Senate panel advances bill to bolster US security assistance to Taiwan
By Rebekah Metzler, CNN
(CNN) -- The Senate Foreign Relations Committee approved a bill to bolster US security assistance to Taiwan, authorizing $6.5 billion over the next five years.
The bill, called the Taiwan Policy Act of 2022, was approved by a 17-5 vote, with Democratic Sens. Brian Schatz of Hawaii, Chris Murphy of Connecticut and Ed Markey of Massachusetts and Republican Sen. Rand Paul of Kentucky voting against the measure, according to a Democratic aide.
The bill now heads to the Senate floor. It remains unclear when it will get a vote.
Earlier this month, the Biden administration approved more than $1.1 billion in arms sales to Taiwan, a move seen as likely to inflame already-heightened tensions between Washington and Beijing. The administration formally notified Congress of the proposed sales, which included up to 60 anti-ship missiles and up to 100 air-to-air missiles.
A State Department spokesperson said at the time that the sales were in line with the United States' policy on Taiwan, noting the longstanding history of the US providing defensive weapons to the island.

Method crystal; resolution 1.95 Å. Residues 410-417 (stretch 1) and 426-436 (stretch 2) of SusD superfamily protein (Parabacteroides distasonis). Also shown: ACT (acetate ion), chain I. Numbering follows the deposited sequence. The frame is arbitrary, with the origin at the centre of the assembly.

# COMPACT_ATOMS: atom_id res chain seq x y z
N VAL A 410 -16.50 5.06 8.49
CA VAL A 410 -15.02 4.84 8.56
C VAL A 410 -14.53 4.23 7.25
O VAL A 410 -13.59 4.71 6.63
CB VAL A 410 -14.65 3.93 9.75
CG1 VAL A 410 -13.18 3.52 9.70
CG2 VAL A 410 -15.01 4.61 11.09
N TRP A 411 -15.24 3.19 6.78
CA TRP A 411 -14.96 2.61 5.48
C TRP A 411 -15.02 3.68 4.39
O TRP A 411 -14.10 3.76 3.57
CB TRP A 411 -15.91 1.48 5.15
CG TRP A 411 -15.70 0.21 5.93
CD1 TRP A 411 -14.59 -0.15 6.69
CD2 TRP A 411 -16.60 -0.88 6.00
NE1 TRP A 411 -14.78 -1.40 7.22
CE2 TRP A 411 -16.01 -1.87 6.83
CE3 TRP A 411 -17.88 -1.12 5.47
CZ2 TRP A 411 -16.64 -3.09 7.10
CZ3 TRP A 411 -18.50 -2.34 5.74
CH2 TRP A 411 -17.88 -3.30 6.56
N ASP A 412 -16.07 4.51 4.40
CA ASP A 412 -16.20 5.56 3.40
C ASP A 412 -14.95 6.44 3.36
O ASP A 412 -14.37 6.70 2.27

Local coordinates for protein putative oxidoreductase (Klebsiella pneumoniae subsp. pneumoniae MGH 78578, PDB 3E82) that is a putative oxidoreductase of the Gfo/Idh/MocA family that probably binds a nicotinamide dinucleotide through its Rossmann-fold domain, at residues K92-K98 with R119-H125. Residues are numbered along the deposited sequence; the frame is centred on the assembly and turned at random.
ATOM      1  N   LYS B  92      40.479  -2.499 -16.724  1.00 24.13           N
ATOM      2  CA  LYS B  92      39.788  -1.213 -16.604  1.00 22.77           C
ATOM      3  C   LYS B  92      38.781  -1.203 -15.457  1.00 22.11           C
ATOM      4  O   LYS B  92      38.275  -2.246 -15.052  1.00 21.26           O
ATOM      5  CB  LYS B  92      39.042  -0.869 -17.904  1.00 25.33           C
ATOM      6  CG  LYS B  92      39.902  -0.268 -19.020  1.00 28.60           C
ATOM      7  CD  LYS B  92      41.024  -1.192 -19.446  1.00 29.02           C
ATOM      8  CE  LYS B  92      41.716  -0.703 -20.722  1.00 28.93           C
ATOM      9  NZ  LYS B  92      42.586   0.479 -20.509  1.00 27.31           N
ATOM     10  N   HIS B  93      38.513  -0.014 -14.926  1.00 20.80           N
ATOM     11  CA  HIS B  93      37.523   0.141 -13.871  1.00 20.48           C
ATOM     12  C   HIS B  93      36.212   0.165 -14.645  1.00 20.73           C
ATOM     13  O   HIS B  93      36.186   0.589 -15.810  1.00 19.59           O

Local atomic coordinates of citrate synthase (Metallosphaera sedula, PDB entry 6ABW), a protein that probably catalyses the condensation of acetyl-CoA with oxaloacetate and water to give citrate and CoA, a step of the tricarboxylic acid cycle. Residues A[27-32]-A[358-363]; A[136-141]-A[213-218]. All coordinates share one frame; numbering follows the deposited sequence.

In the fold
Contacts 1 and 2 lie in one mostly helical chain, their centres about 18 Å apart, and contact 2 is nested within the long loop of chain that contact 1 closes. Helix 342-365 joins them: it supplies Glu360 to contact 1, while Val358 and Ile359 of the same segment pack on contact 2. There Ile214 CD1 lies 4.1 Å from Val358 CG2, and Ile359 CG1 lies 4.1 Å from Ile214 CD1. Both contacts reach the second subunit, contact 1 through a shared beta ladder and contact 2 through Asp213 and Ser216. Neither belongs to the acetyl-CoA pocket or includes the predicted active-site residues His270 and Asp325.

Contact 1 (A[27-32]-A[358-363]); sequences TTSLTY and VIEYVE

The "swift provision" of such arms, they said, was "essential for Taiwan's security and we will continue to work with industry to support that goal."
Tensions between China and the US soared following House Speaker Nancy Pelosi's visit to Taiwan in early August. The visit marked the first US speaker to visit in 25 years at a time when Washington-Beijing relations have been especially tense.
US congressional delegations have also visited the self-governing island in recent weeks.
Senate Foreign Relations Chair Bob Menendez nodded to the visits in announcing the legislation on Wednesday.
"After soliciting and incorporating input from Members of the Committee to address wide-ranging views and concerns, holding multiple hearings and briefings on this issue, as well as allowing for Committee members to travel to Taiwan, we passed a comprehensive piece of legislation to lay a new and bipartisan path forward for U.S.-Taiwan policy that maintains cross-Strait stability, all while reinforcing a status quo that is under threat from Beijing and that, without reinforcement, would inevitably and invariably collapse," the New Jersey Democrat said.
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